1) I don't bother with calling it narrative rules or anything. I just call it houserules, whose purpose is solely to benefit the players by giving them more options.
2) I also assure the players, that no matter how they use these rules, they cannot ruin the plot or my plans or whatever (actually my plans are basicly a series of bangs, so it's hard to ruin anything, but none the less).
3) Most of the houserules have been following the principle "Do something, gain +2 modifier":
- Find a spell in the library? Describe the book in which you hope to find it, gain +2 bonus to relevant skill
- Succeed in disabling a trap. Tell how your mentor taught you, and gain a +2 bonus to Disable Device.
- Play (or tell) a scene, where you question a bartender, gain +2 Gather Information
etc.

I got inspired by Cigarette Smoking Girls about how you could get a bonus by following the anothers advice. I changed it to gain a bonus by adding details or playing a scene. A +2 modifier in D&D can often be worth the trouble, otherwise just spice it up to +4.

The results have been amazing. All kinds of minor and yet very telling scenes are being played out, my players add details to the setting, and it has become very easy for them to do. And in all of this they are inevitably introducing all the spicy details I need to further expand plots and intrigues.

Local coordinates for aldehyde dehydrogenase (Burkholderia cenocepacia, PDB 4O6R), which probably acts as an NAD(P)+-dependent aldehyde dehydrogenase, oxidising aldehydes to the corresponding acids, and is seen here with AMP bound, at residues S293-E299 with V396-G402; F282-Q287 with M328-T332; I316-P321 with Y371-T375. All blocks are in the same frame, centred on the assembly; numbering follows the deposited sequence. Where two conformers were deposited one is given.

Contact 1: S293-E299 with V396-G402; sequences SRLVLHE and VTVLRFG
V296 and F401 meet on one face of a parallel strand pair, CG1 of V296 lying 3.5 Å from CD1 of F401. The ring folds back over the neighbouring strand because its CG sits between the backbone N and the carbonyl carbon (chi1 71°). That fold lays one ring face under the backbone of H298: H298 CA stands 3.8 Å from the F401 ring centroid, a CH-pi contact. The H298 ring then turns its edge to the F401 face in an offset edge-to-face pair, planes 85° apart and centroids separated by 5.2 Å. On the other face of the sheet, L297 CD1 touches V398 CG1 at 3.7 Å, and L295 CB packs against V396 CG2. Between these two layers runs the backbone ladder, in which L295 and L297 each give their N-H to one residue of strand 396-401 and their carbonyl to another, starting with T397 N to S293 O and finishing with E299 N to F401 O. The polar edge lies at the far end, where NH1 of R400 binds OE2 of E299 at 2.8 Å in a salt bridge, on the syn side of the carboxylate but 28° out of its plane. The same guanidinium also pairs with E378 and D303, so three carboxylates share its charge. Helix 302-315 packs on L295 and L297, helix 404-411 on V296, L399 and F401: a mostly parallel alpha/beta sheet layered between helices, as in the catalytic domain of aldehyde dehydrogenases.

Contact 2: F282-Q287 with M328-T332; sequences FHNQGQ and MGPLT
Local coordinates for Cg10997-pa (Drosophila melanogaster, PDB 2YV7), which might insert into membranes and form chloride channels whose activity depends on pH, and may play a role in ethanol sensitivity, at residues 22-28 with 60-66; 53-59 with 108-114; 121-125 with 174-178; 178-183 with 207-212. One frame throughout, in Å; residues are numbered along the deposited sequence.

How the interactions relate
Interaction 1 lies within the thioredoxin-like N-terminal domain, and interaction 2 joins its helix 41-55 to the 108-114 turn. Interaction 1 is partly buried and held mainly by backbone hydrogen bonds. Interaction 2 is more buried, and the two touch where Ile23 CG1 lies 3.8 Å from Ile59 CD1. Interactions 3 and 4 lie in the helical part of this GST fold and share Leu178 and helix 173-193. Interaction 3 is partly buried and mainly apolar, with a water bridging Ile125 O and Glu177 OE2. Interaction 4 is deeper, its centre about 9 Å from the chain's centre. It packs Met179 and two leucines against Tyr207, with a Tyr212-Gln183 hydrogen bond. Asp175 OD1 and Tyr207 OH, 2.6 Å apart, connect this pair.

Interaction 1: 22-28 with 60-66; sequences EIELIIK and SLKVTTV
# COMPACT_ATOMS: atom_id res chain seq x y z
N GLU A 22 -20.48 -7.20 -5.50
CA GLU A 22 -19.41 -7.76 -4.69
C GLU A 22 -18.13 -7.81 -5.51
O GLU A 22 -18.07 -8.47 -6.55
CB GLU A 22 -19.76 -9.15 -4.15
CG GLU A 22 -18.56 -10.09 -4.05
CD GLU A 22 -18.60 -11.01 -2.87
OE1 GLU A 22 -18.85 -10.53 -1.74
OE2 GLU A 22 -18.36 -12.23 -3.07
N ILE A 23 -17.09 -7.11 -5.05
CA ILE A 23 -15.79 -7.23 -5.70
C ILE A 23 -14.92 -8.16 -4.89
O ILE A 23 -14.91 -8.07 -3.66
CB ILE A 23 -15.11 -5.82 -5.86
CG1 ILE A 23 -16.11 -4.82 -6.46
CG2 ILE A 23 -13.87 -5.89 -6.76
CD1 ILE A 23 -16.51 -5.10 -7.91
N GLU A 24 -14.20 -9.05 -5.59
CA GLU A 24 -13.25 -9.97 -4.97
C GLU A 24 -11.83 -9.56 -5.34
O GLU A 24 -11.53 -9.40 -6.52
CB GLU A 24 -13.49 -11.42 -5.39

So do it slowly, give a tangible bonus for trying (not for the quality, lets not bother with that), and guide your players. For example, a rogue needs to unlock a door. Tell the player, if he can relate a small story/flashback-scene about how he was taught this skill, he gains a onetime +4 mod. Hopefully he jumps at this opportunity and then invents a mentor! Or have a cleric to relate some of his tenets next time, he needs to do a Heal-check, or have the wizard tell about his old master the next time he needs to succeed a Knowledge Arcana-roll - perhaps you can play it as flashback-scenes!

If your player suggests an alternative way of getting the bonus, then ride with it. And remember to use the things, your players introduce in these small scenes - consider them nice little flags to areas that can be expanded.

Also I sure that you can sneak these options into your Shadowrun game - just have the players add technical details about weaponry, cyberware and computerprogrammes.
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Mason
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« Reply #8 on: February 20, 2008, 06:52:43 AM »

That's a good idea.  I'll definitely be giving that a shot. 

greynorm, as much as my group professes to hate both railroading and illusionism, I've known for some time (instinctually anyway) that its not as simple as that.  I was running a True20 last year set in mythic Carthage, and I put a lot of work into it as a sandbox style environment where the PC's could go places and explore things, and the game floundered.  Only when I specifically started designing linked, linear scenarios did the game build any momentum at all.